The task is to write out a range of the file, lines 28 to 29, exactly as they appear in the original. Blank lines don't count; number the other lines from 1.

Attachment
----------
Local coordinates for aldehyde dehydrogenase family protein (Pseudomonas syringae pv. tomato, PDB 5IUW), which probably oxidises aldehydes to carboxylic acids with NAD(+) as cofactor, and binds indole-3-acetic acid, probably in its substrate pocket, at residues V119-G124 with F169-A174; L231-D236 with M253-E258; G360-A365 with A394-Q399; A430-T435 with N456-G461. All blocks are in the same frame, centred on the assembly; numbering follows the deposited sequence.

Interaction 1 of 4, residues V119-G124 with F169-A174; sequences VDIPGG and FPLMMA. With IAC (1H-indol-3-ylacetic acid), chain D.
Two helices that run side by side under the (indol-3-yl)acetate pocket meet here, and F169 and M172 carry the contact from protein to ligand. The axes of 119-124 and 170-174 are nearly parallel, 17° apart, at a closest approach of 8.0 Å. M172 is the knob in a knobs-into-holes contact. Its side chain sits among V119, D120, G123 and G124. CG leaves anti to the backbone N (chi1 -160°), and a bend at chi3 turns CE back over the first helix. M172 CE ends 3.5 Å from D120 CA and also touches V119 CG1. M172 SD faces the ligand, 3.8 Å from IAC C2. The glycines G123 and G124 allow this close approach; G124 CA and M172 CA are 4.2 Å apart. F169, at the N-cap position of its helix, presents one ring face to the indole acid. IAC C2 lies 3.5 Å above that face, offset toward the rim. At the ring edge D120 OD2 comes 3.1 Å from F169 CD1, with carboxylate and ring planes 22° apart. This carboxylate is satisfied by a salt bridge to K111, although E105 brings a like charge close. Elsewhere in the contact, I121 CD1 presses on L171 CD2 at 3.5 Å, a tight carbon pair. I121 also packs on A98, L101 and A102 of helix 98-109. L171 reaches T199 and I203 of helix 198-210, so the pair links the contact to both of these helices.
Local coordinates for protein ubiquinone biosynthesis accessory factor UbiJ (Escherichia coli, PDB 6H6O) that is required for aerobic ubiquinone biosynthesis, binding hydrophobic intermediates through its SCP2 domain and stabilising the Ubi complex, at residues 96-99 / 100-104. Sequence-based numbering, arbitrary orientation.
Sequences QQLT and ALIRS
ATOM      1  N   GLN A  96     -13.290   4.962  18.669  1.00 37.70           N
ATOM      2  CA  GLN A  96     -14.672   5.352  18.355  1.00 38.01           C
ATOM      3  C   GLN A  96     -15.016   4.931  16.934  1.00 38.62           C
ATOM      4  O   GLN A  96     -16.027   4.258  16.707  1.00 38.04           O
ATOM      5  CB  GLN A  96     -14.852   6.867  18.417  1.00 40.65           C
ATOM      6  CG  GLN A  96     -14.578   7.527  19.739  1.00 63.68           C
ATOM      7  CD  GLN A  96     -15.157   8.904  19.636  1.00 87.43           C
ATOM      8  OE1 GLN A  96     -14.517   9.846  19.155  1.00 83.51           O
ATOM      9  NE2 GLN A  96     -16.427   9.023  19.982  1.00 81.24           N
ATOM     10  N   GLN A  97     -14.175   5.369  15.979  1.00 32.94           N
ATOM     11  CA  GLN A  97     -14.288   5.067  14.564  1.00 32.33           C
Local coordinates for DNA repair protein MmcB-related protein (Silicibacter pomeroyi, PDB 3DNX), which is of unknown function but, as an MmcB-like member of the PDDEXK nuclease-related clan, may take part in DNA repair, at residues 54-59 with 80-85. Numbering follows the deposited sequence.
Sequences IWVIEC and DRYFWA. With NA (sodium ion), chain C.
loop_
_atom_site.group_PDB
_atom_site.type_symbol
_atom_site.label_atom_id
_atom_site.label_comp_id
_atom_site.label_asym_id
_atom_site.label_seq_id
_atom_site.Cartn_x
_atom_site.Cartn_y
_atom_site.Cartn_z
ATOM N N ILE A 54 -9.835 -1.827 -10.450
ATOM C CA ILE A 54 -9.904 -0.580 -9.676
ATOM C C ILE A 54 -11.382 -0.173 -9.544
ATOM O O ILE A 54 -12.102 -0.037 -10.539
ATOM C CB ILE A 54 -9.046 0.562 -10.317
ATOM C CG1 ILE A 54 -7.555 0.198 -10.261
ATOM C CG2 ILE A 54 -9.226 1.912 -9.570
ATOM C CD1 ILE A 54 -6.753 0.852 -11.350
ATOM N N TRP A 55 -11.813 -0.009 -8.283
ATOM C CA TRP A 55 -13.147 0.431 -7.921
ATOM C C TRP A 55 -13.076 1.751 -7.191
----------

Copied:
_atom_site.Cartn_z
ATOM N N ILE A 54 -9.835 -1.827 -10.450